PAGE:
Skip to main content
It looks like you're using Internet Explorer 11 or older. This website works best with modern browsers such as the latest versions of Chrome, Firefox, Safari, and Edge. If you continue with this browser, you may see unexpected results.
The University of Arizona


A guide on copyright for COMP

Copyright at a Glance

What is copyright?

Copyright is a form of protection provided by the laws of the United States to the authors of “original works of authorship” that are fixed in a tangible form of expression. An original work of authorship is a work that is independently created by a human author and possesses at least some minimal degree of creativity. A work is “fixed” when it is captured (either by or under the authority of an author) in a sufficiently permanent medium such that the work can be perceived, reproduced, or communicated for more than a short time. 

In order to be copyrightable, a work must be:

  • Original (minimally creative)
  • Fixed (written down or recorded in some fashion)
  • Not of a type that is excluded from copyright protection

What is protected?

  • Literary Works
  • Computer software
  • Pictorial, graphic, and sculptural works (e.g. paintings, drawings, carvings, photographs, clothing designs)
  • Architectural works (buildings as well as blueprints, drawings, diagrams, models)
  • Sound recordings (songs, music, spoken word, sounds, other recordings)
  • Audiovisual works (movies, animation, TV programs, videogames)
  • Pantomimes and choreographic works
  • Dramatic works and accompanying music (plays and musicals)

What is not protected:

  • Works that have not been fixed in a tangible medium of expression
  • Titles, names, short phrases and slogans; familiar symbols or designs; listings of ingredients or contents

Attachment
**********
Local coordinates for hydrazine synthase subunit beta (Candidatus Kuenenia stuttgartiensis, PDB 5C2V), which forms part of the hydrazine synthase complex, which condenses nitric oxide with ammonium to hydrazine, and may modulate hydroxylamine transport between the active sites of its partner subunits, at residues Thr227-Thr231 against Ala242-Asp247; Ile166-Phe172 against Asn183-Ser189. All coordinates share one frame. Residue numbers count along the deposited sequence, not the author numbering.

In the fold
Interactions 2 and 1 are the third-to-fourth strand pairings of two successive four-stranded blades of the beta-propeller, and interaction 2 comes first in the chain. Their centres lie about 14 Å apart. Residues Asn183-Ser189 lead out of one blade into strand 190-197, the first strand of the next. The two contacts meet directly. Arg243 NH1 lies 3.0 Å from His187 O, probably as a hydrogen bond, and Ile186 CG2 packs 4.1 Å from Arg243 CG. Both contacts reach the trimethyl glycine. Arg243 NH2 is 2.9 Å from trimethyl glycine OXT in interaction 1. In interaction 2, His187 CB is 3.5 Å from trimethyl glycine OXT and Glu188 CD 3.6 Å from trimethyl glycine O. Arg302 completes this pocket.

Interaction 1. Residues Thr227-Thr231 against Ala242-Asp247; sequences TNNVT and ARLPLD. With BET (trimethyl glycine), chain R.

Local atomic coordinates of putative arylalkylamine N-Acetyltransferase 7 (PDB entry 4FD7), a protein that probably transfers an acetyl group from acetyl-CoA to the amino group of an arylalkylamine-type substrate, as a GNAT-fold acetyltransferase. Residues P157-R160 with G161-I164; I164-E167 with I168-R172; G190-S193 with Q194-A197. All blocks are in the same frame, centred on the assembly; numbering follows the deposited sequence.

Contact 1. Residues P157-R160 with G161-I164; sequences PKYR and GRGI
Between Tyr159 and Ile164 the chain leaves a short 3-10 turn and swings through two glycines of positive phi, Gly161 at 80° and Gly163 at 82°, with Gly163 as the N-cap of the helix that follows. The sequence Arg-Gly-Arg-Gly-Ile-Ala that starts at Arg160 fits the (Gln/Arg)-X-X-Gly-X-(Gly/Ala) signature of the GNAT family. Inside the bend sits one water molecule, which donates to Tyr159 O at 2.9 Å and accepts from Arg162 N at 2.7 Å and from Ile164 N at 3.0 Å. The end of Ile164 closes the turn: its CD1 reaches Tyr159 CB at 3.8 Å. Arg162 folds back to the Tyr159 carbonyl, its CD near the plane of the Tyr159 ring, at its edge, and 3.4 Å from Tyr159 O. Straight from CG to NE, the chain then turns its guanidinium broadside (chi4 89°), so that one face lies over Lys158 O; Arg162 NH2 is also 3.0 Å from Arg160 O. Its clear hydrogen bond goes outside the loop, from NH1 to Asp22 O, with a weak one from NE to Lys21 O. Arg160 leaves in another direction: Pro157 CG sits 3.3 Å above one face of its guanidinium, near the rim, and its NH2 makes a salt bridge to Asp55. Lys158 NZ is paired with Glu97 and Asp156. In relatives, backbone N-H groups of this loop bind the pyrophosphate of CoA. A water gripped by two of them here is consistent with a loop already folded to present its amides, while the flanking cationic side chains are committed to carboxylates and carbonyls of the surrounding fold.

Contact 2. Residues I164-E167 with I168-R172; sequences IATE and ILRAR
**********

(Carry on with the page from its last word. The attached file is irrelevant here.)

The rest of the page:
• Ideas, procedures, methods, systems, processes, concepts, principles, discoveries or devices
  • Works that consist entirely of information that are natural or self-evident facts, containing no original authorship (such as a phone book or standard calendar)
  • Works created by the U.S. Government
  • Works for which copyright has expired (works in the public domain)

Copyright is automatic!

Copyright protection in the U.S. exists automatically from the moment an original work of authorship is fixed in a tangible medium. Registration of copyright with the U.S. Copyright Office is voluntary. There are cases in which registration is recommended, but it is never required.

How long does copyright protection last?

For works published in 1978 and later, copyright lasts for the life of the author plus 70 years. The copyright term for corporations (works for hire) is 120 years from creation or 95 years from publication, whichever is later.

For works published earlier, or published under special circumstances, see Copyright Term and the Public Domain from the Cornell Copyright Information Center.

Resources for Further Information